Christmas is coming, don’t let it pass you by…

Christmas is huge – the largest grossing global festival.  It’s enormity means, swept up and carried along it passes us by without containing all we wanted it too.  It just happens around us.  We end up out of control, our Christmas and our children’s, family’s and friends’ Christmases are shaped not by our choices and decisions and priorities but the priority of our culture and media and shop-keepers.  It becomes about…about what?
How can Christmas not pass us by?
There are three ways that we can approach culture, including Christmas.  Some things we might choose to receive – to accept them as good or neutral and enjoy them.  Some things we might choose to reject – separating ourselves from them.  Many things we might choose to redeem – to turn, adapt, transform, change, adjust, or alter for good and for God.
Caught in the cultural tsunami that is Christmas we can end up dead in the water – receiving by default, failing to redeem, rejecting what should be a priority.  Whose the major figure for your children – Santa or Jesus?  What’s your family’s main understanding of Christmas – a time to get, or a time to remember what we have received in Jesus?  What is your major understanding of Christmas – a time to when people come and stay, or the time that God came to dwell?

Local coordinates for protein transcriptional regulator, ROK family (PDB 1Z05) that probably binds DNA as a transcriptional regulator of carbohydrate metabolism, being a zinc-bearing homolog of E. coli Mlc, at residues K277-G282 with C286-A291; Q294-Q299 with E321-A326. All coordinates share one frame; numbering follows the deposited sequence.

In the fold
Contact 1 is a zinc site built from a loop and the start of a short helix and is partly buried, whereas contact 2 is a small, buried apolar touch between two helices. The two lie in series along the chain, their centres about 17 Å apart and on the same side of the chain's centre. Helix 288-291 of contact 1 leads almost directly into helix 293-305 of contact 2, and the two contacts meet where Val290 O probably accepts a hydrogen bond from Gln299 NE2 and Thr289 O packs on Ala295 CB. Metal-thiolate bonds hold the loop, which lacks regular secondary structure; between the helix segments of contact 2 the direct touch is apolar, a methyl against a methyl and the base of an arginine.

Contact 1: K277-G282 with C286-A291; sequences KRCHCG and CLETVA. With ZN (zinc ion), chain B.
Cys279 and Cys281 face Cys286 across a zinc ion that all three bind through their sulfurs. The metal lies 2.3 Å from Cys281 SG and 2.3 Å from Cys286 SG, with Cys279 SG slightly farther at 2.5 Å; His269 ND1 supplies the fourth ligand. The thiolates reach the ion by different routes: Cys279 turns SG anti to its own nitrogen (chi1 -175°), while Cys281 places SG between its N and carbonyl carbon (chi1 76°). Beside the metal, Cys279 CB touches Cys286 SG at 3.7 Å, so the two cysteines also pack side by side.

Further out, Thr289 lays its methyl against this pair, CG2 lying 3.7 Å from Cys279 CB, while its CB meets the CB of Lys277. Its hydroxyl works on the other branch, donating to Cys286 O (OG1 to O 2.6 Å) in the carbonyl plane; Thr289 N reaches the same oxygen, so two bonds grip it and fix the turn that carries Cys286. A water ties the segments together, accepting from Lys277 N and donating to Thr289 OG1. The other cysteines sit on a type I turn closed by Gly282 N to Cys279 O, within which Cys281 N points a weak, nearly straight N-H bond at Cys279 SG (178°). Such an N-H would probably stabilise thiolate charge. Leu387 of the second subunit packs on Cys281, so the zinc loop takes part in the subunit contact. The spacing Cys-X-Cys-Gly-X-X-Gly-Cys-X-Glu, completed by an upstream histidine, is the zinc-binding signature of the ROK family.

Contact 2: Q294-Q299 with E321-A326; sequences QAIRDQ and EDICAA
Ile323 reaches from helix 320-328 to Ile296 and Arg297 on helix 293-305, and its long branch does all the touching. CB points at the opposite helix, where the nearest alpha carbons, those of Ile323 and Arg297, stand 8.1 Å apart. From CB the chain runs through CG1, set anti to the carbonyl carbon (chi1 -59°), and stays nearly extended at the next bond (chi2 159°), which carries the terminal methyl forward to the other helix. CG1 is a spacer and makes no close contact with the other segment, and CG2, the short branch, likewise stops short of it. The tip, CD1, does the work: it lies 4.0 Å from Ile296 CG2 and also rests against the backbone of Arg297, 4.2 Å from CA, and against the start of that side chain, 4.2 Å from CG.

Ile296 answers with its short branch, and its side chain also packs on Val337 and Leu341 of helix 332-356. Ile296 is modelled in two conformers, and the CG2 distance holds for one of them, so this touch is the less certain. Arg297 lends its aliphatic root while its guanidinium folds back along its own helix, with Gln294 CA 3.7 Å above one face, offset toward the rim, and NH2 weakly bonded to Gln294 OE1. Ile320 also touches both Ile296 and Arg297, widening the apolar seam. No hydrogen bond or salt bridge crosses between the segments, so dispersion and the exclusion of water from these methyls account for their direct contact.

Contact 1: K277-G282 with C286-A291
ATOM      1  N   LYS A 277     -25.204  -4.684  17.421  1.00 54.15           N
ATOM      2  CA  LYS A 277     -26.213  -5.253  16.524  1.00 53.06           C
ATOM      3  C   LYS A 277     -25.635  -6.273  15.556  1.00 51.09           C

We can take control, especially if we plan now.  What can we receive?  What should we reject?  What (and how) can we redeem?
Redeeming Christmas – how today’s normal was yesterday’s radical!
Christianity’s great heritage of redeeming things for God and for good should not surprise us.  It is at the very heart of the gospel: ‘For God did not send his son into the world to condemn the world (that would be reject!) but to save the world through him’ (John 3:17).  Many aspects of Christmas as we celebrate it today are rooted in radical acts of redemption by our fore-runners.  They took aspects of culture and turned them to be used for God and for good.
Here’s three examples:
The date